What Hope Looks Like

By on March 1, 2021

On January 20, the world heard Amanda Gorman speak at the Inauguration of President Biden and Vice–President Harris. She stole the show as she spoke words of hope and power.

This 22–year–old black woman from Los Angeles is the youngest inaugural poet laureate in history. She follows in the footsteps of other poets such as Robert Frost and Maya Angelou.

Along with countless others, I was transfixed. Later that evening, CNN reporter Anderson Cooper was gob–smacked as he interviewed this remarkable and strong young woman. She had been working on the poem since December; when the insurrection of January 6 happened, she refused to let those horrific events derail her. She wove that terrible day into her poem for this bright day, to help her “write a message of hope and healing and unity for the nation. To me, words matter. I tried to reclaim poetry to repurify, resanctify, not only the Capitol building which we saw violated, but also the power of words.”

And she did. She embodied a powerful hope in a dark time. This is what hope looks like. Why do I say that?

Hope begins with truth–telling. Hope is not about looking beyond the ugliness in life, that the future will somehow be better. That kind of optimism is based in a denial of reality.

This powerful hope begins with telling the truth about what happened, about what is happening, about the danger and fear of the moment. Sometimes it sounds like lament. Amanda Gorman told the truth and refused to give in to despair. She is honest about the chaos, but will not be victimized by it. She testifies powerfully about what is wrong and then holds a light to the future. “When day comes, we ask ourselves, where can we find light in this never-ending shade? The loss we carry. A sea we must wade. We braved the belly of the beast. We’ve learned that quiet isn’t always peace, and the norms and notions of what ‘just is’ isn’t always justice. And yet the dawn is ours before we knew it.”

She expressed a startling insight into what is happening. Dressed in bold, bright colours, she began to perform a liturgy of hope. Her words danced in the air as her fingers traced their meaning.

She spoke truth. Then she took the next step. She forged a way through the pain so she could point to what unites us. To quote Abraham Lincoln, she appealed to “the better angels of our nature.”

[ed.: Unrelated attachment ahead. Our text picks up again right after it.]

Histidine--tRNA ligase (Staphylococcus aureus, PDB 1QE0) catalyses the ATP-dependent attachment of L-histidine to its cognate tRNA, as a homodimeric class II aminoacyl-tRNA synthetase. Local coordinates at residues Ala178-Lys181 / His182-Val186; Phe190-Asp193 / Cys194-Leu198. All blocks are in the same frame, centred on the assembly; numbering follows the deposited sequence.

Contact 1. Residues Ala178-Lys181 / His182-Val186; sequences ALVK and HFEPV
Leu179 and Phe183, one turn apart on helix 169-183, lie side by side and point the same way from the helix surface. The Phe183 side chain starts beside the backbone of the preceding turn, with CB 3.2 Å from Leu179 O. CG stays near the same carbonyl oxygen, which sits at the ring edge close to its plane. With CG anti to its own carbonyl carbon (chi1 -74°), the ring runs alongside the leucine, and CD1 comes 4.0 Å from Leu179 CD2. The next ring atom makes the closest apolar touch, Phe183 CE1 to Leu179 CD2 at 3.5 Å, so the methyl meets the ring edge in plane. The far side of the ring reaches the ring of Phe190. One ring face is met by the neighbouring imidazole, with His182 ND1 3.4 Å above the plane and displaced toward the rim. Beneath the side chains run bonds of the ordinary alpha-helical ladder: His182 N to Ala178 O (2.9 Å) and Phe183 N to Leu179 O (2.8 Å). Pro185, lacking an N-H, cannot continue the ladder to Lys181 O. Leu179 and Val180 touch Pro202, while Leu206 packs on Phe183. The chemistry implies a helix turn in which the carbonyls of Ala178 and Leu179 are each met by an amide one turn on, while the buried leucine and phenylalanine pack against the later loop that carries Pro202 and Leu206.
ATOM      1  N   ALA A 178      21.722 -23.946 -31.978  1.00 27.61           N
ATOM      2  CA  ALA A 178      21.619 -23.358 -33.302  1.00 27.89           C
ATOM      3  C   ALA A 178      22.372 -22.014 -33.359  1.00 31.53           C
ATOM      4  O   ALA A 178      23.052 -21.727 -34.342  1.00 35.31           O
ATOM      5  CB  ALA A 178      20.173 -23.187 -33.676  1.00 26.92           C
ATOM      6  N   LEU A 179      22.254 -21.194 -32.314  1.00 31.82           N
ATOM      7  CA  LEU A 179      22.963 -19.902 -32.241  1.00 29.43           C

“We are striving to forge our union with purpose. To compose a country committed to all cultures, colours, characters and conditions of man. And so we lift our gaze, not to what stands between us, but what stands before us. We close the divide because we know to put our future first, we must first put our differences aside. We lay down our arms so we can reach out our arms to one another. We seek harm to none and harmony for all.”

She appeals to the ideal of unity in diversity. We move into the future, working together for the welfare of all. We don’t ignore what we’ve just gone through. We seek to improve. We seek to do better. We seek to be better.

She closes with a call to action.

“We will rise … We will rebuild, reconcile, and recover. And from every known nook of our nation and every corner called our country, our people diverse and beautiful, will emerge battered and beautiful. When day comes, we step out of the shade of flame and unafraid. The new dawn balloons as we free it. For there is always light, if only we’re brave enough to see it. If only we’re brave enough to be it.”

She knows the truth that if we are to find hope in any situation, we must be that hope. We must be the light, “if only we’re brave enough to see it, if only we’re brave enough to be it.”

This is what hope looks like. We tell the truth. We seek a way through the pain. We heed the call to be the change our world needs.

We move into Lent as a people of hope. We testify with power and grace to a love which does not let us go.


  • Yme Woensdregt

    The Rev Dr Yme Woensdregt was a priest in Kootenay Diocese, BC (1953-2023)

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